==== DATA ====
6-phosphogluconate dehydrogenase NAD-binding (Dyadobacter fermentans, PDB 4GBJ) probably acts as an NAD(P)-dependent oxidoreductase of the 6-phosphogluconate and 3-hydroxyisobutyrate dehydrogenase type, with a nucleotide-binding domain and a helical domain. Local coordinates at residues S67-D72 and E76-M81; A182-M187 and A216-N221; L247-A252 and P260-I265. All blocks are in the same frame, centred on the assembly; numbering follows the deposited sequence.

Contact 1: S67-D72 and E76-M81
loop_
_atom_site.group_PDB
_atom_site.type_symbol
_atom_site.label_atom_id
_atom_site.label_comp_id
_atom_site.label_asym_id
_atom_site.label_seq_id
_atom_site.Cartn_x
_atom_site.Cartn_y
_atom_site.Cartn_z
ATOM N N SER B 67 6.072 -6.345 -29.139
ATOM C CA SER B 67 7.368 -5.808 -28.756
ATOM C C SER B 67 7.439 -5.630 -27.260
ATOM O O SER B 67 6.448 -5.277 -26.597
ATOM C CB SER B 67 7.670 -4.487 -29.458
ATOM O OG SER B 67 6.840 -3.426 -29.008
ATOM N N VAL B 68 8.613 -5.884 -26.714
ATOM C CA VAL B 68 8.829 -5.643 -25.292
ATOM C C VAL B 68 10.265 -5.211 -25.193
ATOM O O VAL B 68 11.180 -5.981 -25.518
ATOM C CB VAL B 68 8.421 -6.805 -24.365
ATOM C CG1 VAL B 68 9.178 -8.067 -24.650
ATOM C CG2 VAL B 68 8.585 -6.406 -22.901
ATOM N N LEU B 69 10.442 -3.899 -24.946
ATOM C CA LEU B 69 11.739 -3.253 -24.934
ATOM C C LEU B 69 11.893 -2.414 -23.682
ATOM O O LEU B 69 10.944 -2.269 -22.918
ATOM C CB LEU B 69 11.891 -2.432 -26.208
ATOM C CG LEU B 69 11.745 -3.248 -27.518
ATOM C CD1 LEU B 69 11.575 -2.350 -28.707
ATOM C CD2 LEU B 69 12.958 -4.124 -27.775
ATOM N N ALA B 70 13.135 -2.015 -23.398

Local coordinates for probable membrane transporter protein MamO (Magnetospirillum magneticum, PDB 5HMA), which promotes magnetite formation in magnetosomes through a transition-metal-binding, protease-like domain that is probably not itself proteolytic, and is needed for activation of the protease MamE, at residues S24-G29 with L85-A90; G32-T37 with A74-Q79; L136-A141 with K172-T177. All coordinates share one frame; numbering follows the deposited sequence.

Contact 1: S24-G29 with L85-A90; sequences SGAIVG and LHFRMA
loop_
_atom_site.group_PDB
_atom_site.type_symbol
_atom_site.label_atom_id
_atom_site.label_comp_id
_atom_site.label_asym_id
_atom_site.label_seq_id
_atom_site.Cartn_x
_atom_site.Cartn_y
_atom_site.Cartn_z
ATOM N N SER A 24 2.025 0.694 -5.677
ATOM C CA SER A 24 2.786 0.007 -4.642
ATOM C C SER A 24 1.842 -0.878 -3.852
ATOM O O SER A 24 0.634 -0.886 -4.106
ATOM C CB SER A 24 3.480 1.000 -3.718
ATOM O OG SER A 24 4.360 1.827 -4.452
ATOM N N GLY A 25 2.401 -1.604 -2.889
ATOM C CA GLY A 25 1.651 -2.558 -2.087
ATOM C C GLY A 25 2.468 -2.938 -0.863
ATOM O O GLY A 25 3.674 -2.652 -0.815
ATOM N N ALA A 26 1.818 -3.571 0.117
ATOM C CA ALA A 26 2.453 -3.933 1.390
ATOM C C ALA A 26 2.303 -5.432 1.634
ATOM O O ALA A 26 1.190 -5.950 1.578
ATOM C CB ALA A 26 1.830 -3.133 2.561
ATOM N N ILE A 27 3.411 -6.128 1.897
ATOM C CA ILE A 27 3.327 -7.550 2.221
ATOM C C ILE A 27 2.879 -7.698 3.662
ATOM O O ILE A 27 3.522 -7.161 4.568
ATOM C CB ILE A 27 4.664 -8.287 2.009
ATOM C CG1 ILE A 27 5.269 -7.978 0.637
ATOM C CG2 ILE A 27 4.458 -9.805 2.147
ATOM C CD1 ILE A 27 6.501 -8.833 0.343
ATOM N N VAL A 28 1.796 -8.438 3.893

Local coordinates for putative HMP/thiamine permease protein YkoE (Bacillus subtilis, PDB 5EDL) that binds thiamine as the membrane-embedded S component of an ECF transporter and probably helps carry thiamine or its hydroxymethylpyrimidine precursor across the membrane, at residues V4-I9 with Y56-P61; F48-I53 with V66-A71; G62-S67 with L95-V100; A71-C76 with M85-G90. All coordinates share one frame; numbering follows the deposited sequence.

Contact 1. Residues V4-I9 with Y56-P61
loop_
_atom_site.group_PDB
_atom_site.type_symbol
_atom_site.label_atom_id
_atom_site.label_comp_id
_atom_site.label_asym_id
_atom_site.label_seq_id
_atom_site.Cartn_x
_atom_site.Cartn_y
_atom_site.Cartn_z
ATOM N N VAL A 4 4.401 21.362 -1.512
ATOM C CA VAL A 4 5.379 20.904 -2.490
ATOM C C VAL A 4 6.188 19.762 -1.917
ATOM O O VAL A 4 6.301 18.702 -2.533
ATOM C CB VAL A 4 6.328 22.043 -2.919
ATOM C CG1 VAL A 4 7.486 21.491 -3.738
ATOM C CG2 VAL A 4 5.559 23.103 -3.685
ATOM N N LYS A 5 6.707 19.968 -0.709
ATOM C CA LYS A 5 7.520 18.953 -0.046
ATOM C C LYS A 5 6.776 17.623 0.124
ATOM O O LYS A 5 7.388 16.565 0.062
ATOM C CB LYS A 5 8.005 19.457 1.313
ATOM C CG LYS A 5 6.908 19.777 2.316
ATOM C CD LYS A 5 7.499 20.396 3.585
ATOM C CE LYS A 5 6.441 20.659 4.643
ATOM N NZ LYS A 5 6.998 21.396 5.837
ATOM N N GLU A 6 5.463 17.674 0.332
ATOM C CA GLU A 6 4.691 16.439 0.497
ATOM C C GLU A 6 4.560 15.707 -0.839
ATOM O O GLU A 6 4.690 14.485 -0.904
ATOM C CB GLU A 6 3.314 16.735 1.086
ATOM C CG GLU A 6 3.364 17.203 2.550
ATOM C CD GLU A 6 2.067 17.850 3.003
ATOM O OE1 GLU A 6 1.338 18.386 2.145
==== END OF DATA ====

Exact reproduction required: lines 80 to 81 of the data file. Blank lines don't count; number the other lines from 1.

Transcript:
_atom_site.Cartn_x
_atom_site.Cartn_y